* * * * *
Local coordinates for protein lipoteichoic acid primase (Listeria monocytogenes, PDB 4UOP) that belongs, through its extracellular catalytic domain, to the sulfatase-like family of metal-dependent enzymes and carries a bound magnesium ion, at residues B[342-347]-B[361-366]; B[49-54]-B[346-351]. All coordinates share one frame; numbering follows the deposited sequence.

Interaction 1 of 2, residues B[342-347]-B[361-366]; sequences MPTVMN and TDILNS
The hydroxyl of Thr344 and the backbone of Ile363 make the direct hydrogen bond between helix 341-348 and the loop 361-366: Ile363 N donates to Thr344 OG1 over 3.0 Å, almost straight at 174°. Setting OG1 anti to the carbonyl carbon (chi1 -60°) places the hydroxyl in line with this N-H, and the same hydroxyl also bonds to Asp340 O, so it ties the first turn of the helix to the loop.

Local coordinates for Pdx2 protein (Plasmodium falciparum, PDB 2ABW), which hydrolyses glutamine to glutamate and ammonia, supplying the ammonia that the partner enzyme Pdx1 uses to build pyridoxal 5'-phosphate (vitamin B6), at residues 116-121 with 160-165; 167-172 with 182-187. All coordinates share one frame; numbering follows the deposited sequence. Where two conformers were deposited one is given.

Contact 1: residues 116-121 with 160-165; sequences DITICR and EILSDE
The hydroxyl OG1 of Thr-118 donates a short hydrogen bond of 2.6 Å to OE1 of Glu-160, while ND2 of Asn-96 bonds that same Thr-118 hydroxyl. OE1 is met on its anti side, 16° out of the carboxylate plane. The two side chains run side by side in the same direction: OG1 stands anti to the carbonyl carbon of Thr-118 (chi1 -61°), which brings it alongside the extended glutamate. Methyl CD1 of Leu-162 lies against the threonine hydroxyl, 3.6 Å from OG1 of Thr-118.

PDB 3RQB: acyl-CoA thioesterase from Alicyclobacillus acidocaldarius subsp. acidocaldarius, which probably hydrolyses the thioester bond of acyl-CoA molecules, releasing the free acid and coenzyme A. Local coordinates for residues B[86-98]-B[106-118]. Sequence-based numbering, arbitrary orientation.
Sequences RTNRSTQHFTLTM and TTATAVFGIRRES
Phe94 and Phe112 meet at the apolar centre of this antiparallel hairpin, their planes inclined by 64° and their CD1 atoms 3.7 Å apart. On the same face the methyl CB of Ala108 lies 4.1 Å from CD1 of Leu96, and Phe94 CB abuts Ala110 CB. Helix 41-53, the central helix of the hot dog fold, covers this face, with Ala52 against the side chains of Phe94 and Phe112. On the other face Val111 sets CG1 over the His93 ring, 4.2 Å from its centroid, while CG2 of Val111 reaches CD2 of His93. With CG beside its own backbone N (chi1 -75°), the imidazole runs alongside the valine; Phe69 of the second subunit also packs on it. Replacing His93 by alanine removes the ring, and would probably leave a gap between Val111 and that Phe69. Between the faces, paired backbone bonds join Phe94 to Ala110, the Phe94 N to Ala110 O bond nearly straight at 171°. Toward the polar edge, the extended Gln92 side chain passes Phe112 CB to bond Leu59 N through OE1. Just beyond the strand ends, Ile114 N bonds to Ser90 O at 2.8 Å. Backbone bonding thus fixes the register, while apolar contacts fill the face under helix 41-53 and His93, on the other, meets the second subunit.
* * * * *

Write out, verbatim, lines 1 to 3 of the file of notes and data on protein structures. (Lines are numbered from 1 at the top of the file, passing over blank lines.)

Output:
Local coordinates for protein lipoteichoic acid primase (Listeria monocytogenes, PDB 4UOP) that belongs, through its extracellular catalytic domain, to the sulfatase-like family of metal-dependent enzymes and carries a bound magnesium ion, at residues B[342-347]-B[361-366]; B[49-54]-B[346-351]. All coordinates share one frame; numbering follows the deposited sequence.

Interaction 1 of 2, residues B[342-347]-B[361-366]; sequences MPTVMN and TDILNS
The hydroxyl of Thr344 and the backbone of Ile363 make the direct hydrogen bond between helix 341-348 and the loop 361-366: Ile363 N donates to Thr344 OG1 over 3.0 Å, almost straight at 174°. Setting OG1 anti to the carbonyl carbon (chi1 -60°) places the hydroxyl in line with this N-H, and the same hydroxyl also bonds to Asp340 O, so it ties the first turn of the helix to the loop.